A new study linking parental age to autism has found women who gave birth when they were over 40 were two times more likely to have autistic children than women who conceived and gave birth before 25. Fathers over 40 who had significantly younger partners had a pronounced increase in the number of autistic offspring, as well.
The study, published online in the journal Autism Research, looked at 5 million births in California during the 1990s. More than 12,000 of the babies were diagnosed with autism — a large en0ugh sample for further statistical analysis. From these numbers, they concluded the following:
Independent of the father’s age, women over 40 were 77 percent more likely to have a child with autism than women under 25.
The older moms were 51 percent more likely than those 25 to 29 years old.
For men over 40, there was a 59 percent increase in risk of autism if the mother was under 30. But no increased risk if the mother was over 30.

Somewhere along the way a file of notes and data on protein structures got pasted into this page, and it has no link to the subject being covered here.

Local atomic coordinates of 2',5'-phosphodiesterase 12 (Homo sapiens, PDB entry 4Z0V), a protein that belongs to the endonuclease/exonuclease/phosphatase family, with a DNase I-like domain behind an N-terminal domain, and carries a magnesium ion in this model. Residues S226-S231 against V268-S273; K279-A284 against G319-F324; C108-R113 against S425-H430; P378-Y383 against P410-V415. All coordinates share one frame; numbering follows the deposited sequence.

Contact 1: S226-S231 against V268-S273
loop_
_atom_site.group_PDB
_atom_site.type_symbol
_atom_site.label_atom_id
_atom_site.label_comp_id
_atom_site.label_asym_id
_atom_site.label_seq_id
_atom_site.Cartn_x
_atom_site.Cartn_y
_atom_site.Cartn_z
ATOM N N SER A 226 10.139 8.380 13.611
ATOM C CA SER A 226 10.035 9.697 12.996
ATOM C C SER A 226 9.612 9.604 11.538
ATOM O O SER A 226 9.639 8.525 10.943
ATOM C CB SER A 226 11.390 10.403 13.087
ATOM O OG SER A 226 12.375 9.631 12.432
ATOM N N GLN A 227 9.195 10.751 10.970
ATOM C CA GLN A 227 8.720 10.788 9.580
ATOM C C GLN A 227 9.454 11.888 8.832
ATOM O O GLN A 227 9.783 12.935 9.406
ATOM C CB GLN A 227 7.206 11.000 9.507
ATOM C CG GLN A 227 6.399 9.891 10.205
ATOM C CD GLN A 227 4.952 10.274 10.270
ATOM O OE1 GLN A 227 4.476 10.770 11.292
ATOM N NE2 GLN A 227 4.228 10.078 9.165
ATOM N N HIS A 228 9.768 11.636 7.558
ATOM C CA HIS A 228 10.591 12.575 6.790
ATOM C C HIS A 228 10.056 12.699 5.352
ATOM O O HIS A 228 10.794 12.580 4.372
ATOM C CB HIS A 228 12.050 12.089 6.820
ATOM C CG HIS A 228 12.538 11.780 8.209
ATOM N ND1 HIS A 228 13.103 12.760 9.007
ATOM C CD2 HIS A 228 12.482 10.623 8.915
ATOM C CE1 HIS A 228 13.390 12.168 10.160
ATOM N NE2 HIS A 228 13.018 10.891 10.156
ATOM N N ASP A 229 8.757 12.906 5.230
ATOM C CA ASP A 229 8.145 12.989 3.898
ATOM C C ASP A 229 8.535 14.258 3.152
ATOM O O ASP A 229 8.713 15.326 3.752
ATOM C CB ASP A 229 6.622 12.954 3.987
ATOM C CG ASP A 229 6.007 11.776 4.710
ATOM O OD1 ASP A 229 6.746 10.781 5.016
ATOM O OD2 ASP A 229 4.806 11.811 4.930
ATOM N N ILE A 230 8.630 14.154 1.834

Researchers are quick to say there is not a direct correlation between parental age and autistic children. Instead, the findings offer direction for more research.
In the 1990s, births to California women over the age of 40 grew 300 percent. But the number of children diagnosed with autism grew sevenfold over that same decade.
From the New York Times:
“The rise in autism is occurring among children of parents of all ages,” said Janie F. Shelton, a graduate student in epidemiology at the University of California, Davis, who was the paper’s lead author. “We can’t say that the shifting trend of maternal age is responsible for the increased rates of autism.”
Age is a factor, they’re saying, but not the only one. There has been a rise in autism rates for every age group. And it’s not clear what about age would be contributing to the increased rates.
Meaning what? More study is necessary.